After years of lobbying successive governments, local iwi on the East Coast have finally received funding and support to heal the ancestral Raukūmara Forest.
The Department of Conservation has today launched the $34 million Raukūmara Pae Maunga Restoration Project in partnership with Te Whānau a Apanui and Ngāti Porou.
It aims to eradicate thousands of possums, rats, stoats, goats and deer which whānau say are 'eating the forest from the inside out', across a 150,000 hectare landscape.
Te Rūnanga o Te Whānau a Apanui chief executive Rikirangi Gage said pest control had been mismanaged and under-resourced there for many years, and the degradation of the forest had gotten progressively worse.
"It's been happening for quite a long time and various governments have contributed to that situation," he said.
"The Department of Conservation is stepping up and doing what they should have done years ago. For the iwi, it's an opportunity to start addressing the state of the forest, kei te tino māuiui."
He said it was incredibly important for iwi to involve its young people in the restoration project.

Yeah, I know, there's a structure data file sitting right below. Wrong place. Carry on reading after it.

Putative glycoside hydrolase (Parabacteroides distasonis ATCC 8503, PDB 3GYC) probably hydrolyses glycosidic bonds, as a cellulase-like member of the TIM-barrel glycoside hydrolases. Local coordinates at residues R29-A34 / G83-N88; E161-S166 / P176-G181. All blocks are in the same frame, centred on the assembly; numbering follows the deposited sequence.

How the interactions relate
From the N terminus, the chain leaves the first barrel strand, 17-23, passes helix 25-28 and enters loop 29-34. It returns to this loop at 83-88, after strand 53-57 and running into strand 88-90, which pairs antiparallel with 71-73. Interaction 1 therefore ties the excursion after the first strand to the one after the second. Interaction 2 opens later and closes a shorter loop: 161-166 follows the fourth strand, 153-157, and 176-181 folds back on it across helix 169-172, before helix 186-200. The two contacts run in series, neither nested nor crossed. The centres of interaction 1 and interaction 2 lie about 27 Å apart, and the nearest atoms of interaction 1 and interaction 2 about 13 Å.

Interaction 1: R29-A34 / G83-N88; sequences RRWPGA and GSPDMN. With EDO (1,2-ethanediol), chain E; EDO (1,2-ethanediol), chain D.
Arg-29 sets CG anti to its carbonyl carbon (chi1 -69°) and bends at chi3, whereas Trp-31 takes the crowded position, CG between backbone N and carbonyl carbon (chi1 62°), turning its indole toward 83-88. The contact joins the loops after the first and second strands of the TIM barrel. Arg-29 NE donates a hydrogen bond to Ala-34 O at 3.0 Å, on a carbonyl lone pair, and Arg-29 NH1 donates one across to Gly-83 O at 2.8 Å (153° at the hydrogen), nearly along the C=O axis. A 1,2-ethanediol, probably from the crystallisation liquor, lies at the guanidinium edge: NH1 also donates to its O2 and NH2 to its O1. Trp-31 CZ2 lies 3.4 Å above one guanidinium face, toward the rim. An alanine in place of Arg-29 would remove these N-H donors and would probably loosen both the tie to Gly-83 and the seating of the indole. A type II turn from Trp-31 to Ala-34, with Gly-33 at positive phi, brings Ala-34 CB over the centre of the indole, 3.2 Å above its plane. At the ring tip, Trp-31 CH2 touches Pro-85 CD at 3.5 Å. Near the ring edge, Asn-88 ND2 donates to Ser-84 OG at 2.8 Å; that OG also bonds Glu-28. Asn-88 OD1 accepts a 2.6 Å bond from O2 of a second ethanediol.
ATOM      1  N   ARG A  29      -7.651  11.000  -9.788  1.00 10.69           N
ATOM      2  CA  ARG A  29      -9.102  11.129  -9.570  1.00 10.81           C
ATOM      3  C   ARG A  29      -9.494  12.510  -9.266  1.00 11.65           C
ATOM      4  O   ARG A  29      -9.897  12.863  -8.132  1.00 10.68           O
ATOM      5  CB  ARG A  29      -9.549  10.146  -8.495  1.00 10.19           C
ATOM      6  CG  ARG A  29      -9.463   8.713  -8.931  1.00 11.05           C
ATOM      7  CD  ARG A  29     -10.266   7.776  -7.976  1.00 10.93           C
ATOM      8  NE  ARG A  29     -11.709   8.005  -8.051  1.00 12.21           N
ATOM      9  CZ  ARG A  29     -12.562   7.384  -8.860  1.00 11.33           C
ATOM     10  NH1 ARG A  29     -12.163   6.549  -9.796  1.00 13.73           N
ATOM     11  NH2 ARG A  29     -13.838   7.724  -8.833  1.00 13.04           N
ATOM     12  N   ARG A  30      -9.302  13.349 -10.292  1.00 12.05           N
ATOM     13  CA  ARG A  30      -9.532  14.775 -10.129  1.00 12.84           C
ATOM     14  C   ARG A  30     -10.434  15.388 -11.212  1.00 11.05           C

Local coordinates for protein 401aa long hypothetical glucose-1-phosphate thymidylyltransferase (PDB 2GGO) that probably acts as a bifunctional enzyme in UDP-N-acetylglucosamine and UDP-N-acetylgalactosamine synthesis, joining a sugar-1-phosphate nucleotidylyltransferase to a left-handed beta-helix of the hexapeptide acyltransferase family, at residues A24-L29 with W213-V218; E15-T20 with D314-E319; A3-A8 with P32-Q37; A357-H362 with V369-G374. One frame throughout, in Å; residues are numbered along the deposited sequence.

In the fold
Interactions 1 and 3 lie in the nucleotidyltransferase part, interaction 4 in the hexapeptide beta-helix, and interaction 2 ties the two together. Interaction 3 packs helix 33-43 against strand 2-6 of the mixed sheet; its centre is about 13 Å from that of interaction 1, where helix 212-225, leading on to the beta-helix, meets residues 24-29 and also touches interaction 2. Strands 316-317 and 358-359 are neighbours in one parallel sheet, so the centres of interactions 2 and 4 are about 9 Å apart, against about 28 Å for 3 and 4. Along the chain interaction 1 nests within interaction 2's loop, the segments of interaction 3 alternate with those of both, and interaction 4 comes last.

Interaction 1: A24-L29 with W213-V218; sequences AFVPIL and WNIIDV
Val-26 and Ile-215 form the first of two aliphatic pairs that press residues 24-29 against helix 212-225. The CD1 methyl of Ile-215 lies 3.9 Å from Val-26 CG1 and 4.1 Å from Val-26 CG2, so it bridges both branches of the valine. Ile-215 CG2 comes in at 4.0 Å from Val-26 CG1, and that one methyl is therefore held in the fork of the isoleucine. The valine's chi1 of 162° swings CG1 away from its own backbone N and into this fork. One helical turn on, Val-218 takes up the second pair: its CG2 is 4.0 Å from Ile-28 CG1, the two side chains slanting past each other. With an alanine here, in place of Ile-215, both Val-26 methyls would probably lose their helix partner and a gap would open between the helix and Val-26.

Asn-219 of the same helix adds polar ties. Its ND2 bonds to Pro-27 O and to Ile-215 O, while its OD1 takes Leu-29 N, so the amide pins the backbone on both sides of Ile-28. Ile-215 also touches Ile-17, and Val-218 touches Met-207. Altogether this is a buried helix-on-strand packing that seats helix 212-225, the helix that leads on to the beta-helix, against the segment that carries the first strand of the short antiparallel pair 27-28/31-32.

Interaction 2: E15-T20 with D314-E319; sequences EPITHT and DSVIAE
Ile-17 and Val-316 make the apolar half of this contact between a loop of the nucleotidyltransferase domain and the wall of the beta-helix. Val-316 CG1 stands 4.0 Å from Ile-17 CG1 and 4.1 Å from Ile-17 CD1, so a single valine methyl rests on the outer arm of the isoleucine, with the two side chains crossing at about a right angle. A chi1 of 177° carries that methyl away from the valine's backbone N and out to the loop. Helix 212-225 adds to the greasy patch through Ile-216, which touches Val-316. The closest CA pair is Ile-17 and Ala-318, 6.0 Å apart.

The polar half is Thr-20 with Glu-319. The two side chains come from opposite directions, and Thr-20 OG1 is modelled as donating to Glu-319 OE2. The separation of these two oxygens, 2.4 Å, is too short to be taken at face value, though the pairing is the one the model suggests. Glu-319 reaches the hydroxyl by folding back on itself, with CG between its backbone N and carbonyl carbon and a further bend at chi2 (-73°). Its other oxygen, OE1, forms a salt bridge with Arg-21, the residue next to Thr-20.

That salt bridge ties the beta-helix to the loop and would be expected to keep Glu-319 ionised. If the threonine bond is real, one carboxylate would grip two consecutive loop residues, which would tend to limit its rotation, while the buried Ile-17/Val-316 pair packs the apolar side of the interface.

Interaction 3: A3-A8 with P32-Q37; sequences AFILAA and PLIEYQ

"Generation-wise, they are going to be brought up in a world of global warming, the collapse of ecosystems and catchments. It's important that they develop systemic ways of thinking, including how everything in this world is inter-related," he said.
"If you only do one part of anything and forget the other then these are the sorts of things that happen."
The Raukūmara is one of the least developed or visited tracts of bush in the country and there has been no large scale pest control there for more than 30 years.
Conservation Minister Eugenie Sage said its biodiversity was declining rapidly.
"The Raukūmara needs urgent care after being simultaneously attacked by possums, deer, goats, rats and stoats. These pests and predators have destroyed the canopy and understorey of the ngahere, and attacked threatened species to the point of local extinction," she said.
"I have never seen an understorey completely wiped out or deers that were so hungry they were eating the barks off the trees."
Local Agnes Walker joined the iwi delegation today to celebrate the launch of the project.
"The state of it is scary. To see the forest in videos with all the whānau and see the devastation, and not hear the birds, it really makes you want to cry.
"To know that we have an opportunity to start restoring, it's just wonderful to be a part of that. And I always think of our pakeke that are no longer with us who lived at a time when things were flourishing, so I'm glad to be thinking that at least our rangatahi will be working towards regenerating what is really a place of who we are and what we are."
Funding for the project will come from the government's $1.3 billion Jobs for Nature programme and is expected to create at least 23 jobs initially, with another 18 seasonal jobs expected for deer and goat culling later on.